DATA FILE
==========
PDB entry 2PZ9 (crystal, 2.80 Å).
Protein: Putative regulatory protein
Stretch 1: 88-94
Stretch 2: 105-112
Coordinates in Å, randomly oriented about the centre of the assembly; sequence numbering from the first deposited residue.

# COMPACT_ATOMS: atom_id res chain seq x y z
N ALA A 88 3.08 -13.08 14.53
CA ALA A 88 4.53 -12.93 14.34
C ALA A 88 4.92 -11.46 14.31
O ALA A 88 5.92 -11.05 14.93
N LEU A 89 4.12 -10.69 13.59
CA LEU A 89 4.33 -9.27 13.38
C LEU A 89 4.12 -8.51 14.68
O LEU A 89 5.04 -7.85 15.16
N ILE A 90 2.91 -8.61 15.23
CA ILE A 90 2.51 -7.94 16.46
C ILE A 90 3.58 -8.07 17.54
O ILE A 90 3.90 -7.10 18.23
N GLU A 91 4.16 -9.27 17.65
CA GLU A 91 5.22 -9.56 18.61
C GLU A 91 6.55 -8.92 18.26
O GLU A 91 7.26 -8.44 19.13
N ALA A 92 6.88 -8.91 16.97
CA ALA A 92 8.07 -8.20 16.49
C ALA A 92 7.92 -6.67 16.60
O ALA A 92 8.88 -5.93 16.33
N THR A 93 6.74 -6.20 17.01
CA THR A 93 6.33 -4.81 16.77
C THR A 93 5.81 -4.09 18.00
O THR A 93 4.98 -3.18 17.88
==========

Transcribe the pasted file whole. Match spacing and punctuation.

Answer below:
PDB entry 2PZ9 (crystal, 2.80 Å).
Protein: Putative regulatory protein
Stretch 1: 88-94
Stretch 2: 105-112
Coordinates in Å, randomly oriented about the centre of the assembly; sequence numbering from the first deposited residue.

# COMPACT_ATOMS: atom_id res chain seq x y z
N ALA A 88 3.08 -13.08 14.53
CA ALA A 88 4.53 -12.93 14.34
C ALA A 88 4.92 -11.46 14.31
O ALA A 88 5.92 -11.05 14.93
N LEU A 89 4.12 -10.69 13.59
CA LEU A 89 4.33 -9.27 13.38
C LEU A 89 4.12 -8.51 14.68
O LEU A 89 5.04 -7.85 15.16
N ILE A 90 2.91 -8.61 15.23
CA ILE A 90 2.51 -7.94 16.46
C ILE A 90 3.58 -8.07 17.54
O ILE A 90 3.90 -7.10 18.23
N GLU A 91 4.16 -9.27 17.65
CA GLU A 91 5.22 -9.56 18.61
C GLU A 91 6.55 -8.92 18.26
O GLU A 91 7.26 -8.44 19.13
N ALA A 92 6.88 -8.91 16.97
CA ALA A 92 8.07 -8.20 16.49
C ALA A 92 7.92 -6.67 16.60
O ALA A 92 8.88 -5.93 16.33
N THR A 93 6.74 -6.20 17.01
CA THR A 93 6.33 -4.81 16.77
C THR A 93 5.81 -4.09 18.00
O THR A 93 4.98 -3.18 17.88